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Find video protocols related to scientific articles indexed in Pubmed.
Metabolic engineering of Escherichia coli for poly(3-hydroxypropionate) production from glycerol and glucose.
Biotechnol. Lett.
PUBLISHED: 05-13-2014
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A new poly(3-hydroxypropionate) (P3HP) biosynthetic pathway employing ?-alanine as an intermediate from an inexpensive carbon source was developed in recombinant Escherichia coli. After a series of systematic optimization, the genes for L-aspartate decarboxylase and its maturation factor (panD and panM, from E. coli), ?-alanine-pyruvate transaminase (pp0596, from Pseudomonas putida), 3-hydroxy acid dehydrogenase and 3-hydroxypropionyl-CoA synthase (ydfG and prpE respectively, from E. coli), and polyhydroxyalkanoate synthase (phaC1, from Cupriavidus necator) were cloned and expressed in E. coli. Under shake-flask conditions, the recombinant strain produced 0.5 g P3HP l(-1) from glycerol and glucose, up to 10.2 % of CDW. Though the content of P3HP was low, this pathway has some advantages over other reported pathways, such as being redox neutral, does not require any coenzyme, and can use a wide range of carbon sources.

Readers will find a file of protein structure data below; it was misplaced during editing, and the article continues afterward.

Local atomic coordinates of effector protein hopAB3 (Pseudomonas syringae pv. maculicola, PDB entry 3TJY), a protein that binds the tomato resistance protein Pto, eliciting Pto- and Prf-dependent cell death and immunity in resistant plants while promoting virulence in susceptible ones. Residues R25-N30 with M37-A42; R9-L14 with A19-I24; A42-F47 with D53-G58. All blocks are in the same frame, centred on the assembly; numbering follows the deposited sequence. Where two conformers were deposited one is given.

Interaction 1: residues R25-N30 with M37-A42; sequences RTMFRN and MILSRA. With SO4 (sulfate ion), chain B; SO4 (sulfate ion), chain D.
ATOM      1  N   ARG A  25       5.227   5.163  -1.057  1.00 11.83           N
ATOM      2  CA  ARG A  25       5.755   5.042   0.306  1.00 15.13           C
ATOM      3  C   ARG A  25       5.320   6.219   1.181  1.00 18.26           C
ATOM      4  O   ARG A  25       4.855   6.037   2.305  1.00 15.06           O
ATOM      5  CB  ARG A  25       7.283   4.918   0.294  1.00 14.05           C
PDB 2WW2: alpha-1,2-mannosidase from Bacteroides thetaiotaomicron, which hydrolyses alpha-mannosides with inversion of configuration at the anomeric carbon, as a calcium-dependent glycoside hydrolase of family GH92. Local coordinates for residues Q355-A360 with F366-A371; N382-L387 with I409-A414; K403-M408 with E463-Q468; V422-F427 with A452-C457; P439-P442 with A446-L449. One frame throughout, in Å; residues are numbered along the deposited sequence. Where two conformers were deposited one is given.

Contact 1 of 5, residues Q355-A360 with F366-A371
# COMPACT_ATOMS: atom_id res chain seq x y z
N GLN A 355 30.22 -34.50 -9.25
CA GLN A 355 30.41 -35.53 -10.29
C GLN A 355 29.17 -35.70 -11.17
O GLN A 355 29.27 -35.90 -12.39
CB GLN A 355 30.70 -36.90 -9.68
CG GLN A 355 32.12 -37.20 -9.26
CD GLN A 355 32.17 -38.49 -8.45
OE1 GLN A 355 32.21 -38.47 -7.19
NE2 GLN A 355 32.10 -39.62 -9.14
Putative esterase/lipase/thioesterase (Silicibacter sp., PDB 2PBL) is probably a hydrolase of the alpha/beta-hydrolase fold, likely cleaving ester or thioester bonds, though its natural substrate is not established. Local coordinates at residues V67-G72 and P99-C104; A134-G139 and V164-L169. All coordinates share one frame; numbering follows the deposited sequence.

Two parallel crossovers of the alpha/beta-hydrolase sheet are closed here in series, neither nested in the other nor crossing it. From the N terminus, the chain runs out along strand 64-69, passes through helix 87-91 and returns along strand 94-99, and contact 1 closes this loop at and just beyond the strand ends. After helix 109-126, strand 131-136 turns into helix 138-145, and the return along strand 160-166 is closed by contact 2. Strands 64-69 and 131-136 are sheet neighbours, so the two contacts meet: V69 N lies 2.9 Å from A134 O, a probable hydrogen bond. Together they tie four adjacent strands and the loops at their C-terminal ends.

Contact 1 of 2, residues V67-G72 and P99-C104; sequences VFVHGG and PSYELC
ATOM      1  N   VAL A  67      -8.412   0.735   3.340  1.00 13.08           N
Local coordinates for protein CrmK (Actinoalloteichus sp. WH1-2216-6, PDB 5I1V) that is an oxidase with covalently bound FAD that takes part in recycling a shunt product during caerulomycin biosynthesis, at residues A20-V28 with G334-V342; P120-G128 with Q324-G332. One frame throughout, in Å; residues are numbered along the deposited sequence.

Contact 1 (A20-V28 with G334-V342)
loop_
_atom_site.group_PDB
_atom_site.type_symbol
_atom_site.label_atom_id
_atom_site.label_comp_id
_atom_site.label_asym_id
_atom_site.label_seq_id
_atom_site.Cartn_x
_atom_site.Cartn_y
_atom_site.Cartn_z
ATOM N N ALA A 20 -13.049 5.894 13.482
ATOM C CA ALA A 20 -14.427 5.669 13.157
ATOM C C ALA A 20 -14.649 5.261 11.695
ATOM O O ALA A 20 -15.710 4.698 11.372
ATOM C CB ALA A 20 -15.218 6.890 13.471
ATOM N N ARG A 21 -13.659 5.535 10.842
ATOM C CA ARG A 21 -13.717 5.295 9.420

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Pseudoginsenoside-F11 (PF11) exerts anti-neuroinflammatory effects on LPS-activated microglial cells by inhibiting TLR4-mediated TAK1/IKK/NF-?B, MAPKs and Akt signaling pathways.
Neuropharmacology
PUBLISHED: 01-10-2014